Last week, we had a call with a Founder transitioning away from their Fractional CFO after engaging only three months earlier. The Founder is outrageously smart and intuitive, so why was there a miss on the “fit” for the company? As we debriefed, we learned that the CFO was most recently a divisional CFO at a public company for over a decade. The Founder felt like the CFO’s ability to connect to the business model, the attention to tight cashflow management, and the ambiguity of early-stage growth created challenges. Now, the CEO is taking a brief step back to reassess.
While a Fractional CFO may not be a permanent hire to your team, the role is critical to forging a path for growth and success. Therefore, we urge anyone embarking on this process to put as equivalent effort into this process as you would with hiring someone onto your management team. And if you commit to raising the level of rigor you put behind engaging a Fractional CFO, you’ll note that the five critical criteria below really don’t differ that much compared to hiring a full-time CFO!
5 Critical Criteria
While this seems like a straightforward question, you’d be surprised. There are plenty of Fractional CFOs out there who haven’t been CFOs. Remember, titles are cheap! And when we say CFO, this does not mean a VP in a big business that should be able to handle a “less sophisticated” smaller company, a “divisional CFO”, or a “business unit CFO”. Instead, you want a CFO who’s owned the balance sheet and has managed cash flow (aka “making payroll”). You want a CFO who has experience managing equity, debt, and capital strategy & structure. Finally, you want a CFO who knows how to communicate with equity partners or investors.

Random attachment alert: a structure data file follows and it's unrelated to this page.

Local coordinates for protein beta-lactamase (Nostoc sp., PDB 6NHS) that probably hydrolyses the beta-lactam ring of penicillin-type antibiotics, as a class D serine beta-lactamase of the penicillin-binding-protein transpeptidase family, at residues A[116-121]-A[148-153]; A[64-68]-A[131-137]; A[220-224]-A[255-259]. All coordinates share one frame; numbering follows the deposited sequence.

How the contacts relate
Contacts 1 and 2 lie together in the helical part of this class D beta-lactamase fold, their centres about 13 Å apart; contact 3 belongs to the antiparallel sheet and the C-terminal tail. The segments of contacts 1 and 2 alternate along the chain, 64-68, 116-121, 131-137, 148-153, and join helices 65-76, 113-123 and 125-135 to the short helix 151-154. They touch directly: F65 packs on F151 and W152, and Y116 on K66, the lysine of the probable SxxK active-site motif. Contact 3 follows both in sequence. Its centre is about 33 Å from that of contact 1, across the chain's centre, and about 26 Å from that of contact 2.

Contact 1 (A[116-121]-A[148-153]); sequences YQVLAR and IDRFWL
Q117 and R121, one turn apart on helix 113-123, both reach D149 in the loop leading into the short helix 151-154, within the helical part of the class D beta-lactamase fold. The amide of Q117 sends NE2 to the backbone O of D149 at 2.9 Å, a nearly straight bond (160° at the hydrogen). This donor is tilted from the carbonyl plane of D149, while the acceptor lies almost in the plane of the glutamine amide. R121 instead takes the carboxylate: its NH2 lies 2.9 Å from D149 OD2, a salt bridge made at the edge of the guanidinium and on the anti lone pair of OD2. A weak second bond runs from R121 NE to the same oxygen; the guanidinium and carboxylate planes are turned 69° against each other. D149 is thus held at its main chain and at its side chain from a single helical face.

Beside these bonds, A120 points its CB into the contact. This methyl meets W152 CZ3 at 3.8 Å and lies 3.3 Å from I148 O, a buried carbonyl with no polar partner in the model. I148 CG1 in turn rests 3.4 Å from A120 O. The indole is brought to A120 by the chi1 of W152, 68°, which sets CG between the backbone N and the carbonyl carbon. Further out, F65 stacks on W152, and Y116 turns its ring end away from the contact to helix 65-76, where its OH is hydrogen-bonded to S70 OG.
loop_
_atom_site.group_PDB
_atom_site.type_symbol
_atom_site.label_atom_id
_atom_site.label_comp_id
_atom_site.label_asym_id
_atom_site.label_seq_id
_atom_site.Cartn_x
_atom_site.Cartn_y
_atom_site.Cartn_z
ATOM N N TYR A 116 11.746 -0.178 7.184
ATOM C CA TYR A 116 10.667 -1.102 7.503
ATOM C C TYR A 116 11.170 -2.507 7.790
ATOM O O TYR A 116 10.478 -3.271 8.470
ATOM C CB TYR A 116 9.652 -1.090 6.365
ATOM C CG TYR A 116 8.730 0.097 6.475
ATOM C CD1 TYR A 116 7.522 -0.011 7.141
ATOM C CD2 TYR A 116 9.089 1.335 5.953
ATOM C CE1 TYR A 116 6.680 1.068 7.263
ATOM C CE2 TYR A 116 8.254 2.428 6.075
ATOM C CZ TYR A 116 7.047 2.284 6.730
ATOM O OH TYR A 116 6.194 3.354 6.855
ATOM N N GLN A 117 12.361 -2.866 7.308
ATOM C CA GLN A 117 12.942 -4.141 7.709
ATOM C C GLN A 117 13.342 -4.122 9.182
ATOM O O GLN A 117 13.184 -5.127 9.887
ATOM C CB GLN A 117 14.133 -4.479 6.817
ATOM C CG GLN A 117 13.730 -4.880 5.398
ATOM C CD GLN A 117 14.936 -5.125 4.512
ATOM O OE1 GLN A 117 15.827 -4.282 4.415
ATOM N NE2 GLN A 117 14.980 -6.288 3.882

Startups and early-stage growth companies operate differently from large private and public companies. So, just because a fractional CFO has experience running the financial division of a $250 million tech company, that experience may not translate well to your company. In large companies, CFOs spend considerable time and energy managing the effectiveness of their team. In smaller companies, CFOs are often rolling up their sleeves and doing the work. So, determine how far your fractional CFO needs to roll up their sleeves for your company and make sure your candidates fit that need.
We recommend that you are critical of your Fractional CFO’s experience within your Business Model. Strong familiarity with your Business Model outweighs direct industry experience.
So, before you interview, clarify your business model's critical requirements. Think about your business's key processes and metrics (e.g., job shop, subscriptions, inventory management, marketing effectiveness, etc.). Interview there!
Is your candidate for the long haul? Have they been a Fractional CFO for some time? Are they passionate about being a Fractional CFO, or are they in transition? Is Fractional CFO’ing simply a pitstop until they find their next opportunity? Is this their core business? If another client offers them full-time, do you think they might take the job?
First, create a clear and concise list of your top near-term objectives. Second, structure the candidate interviews to focus on their Capability and Availability to deliver on those objectives. For capability, focus on candidates’ direct experience with similar projects/objectives. Go through your list one by one and look for similar experiences. For availability, focus on candidates’ time constraints relative to your desired timelines.
The Fractional CFO (and full-stack CFO firm) is a powerful resource for high trajectory businesses. And making sure that there’s a strong fit for the company (through these five steps) helps ensure you get the most out of it. So let us know how we can help.